Secondly, and somewhat unexpectedly, he can write, as he proves in his book Brainiac: Adventures in the the Curious, Competitive, Compulsive World of Trivia Buffs, an account not only of his record breaking Jeopardy! stint, but of the history, subculture and even the psychology of trivia. He traces the national, even international, obscession with obscure facts from the 17th century to the Internet, with stops at College Bowl competitions, bar trivia contests and, of course, game shows. Jennings writes with a self-deprecating and endearing sense of humor, and peppers his narrative with trivia quizzes for the reader. (I was kicking myself for not knowing that Ohio is the only state with a non-rectangular state flag, since I live in the capital of Ohio, or the color of the G's in the Google logo, considering the amount of time I spend on a computer.)
The former game show phenom has penned a book that will delight TV addicts, trivia buffs, and even historians. In it, he admits that as a computer programmer he was "lousy" (p. 185), but Brainiac demonstrates that he's got a promising career ahead of him as a writer should he decide to pursue it. Truthfully, I wasn't expecting much from the book, when I picked it up, but after finishing Brainiac, I'd certainly be willing to read Jennings' next book.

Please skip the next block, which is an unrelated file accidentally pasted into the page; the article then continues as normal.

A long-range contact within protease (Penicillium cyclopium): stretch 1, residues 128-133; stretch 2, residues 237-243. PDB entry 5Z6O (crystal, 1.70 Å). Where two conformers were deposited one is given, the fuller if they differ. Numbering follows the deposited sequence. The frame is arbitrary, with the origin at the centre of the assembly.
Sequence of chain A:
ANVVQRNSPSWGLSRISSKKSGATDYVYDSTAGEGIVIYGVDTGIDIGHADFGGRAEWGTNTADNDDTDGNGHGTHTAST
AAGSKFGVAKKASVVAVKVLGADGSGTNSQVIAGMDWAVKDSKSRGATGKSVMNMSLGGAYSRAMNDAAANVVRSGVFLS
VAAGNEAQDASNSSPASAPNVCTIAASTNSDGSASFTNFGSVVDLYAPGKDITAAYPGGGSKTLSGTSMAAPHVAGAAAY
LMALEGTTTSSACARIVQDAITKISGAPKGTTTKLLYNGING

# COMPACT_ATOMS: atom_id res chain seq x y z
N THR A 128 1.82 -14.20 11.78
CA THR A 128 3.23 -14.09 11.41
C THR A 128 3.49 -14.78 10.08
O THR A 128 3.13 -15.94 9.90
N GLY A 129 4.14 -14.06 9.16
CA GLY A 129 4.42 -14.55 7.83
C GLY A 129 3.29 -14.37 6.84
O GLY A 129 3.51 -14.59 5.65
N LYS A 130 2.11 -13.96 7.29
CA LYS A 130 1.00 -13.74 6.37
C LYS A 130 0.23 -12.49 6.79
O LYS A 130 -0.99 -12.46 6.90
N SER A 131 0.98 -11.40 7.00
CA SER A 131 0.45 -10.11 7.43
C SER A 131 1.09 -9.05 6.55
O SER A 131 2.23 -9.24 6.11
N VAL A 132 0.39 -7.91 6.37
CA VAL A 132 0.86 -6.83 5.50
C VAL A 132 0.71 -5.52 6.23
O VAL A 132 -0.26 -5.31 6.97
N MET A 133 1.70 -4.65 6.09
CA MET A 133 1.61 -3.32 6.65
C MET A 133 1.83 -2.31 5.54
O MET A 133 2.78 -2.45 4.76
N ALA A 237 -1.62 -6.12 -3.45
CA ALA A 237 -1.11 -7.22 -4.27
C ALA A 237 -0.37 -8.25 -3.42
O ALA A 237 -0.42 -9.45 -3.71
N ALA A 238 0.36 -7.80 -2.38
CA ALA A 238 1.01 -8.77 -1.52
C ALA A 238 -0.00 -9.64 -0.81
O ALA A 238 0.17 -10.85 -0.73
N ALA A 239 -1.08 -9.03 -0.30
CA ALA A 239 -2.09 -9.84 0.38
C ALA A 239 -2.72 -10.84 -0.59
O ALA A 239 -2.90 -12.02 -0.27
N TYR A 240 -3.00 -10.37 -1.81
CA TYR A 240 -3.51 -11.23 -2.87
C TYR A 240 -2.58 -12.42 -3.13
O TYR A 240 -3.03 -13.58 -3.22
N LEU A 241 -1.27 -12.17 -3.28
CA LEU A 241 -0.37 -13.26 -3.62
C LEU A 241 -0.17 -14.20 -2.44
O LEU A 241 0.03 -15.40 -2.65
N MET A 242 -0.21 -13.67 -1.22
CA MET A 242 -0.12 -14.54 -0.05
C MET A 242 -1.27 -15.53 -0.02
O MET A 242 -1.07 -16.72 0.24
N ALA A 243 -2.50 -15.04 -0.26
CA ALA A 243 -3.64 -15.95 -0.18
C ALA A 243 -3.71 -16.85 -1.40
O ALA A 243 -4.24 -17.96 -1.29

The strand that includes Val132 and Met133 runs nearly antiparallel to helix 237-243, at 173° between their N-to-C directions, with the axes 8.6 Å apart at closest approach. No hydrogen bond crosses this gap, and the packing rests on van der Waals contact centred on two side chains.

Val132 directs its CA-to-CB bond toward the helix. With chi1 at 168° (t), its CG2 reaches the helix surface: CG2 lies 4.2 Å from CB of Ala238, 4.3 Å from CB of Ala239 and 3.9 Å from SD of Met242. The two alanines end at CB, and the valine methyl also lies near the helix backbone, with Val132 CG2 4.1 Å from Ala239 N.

Sunday, January 21, 2007

American Idol 6: Troy Benham

I told you about this guy back on Wednesday. I had some trouble tracking down the vid on You Tube, but here it is...Troy "Urban Amish" Benham. He's actually not the worst contestant so far this season, but he is the most uniquely bad.
The thing I'm wondering is: Is that an original song he's singing? I've never heard it before, but to tell you the somewhat embarrassing truth, I kind of dig it.

Friday, January 19, 2007

Award Winning Humorist Dies

Pulitzer Prize winning syndicated newspaper columnist and political humorist Art Buchwald died Wednesday at the age of 81. I was actually surprised to hear the news of Buchwald's death. That was because I really thought that he'd already died a few years ago.

The New "Must See" Thursday

Even though they aren't calling it that anymore, NBC's Thursday night line-up is for the first time in way too many years deserving to be known as "Must See TV." Of course, current tagline "Comedy Night Done Right" is pretty accurate as well.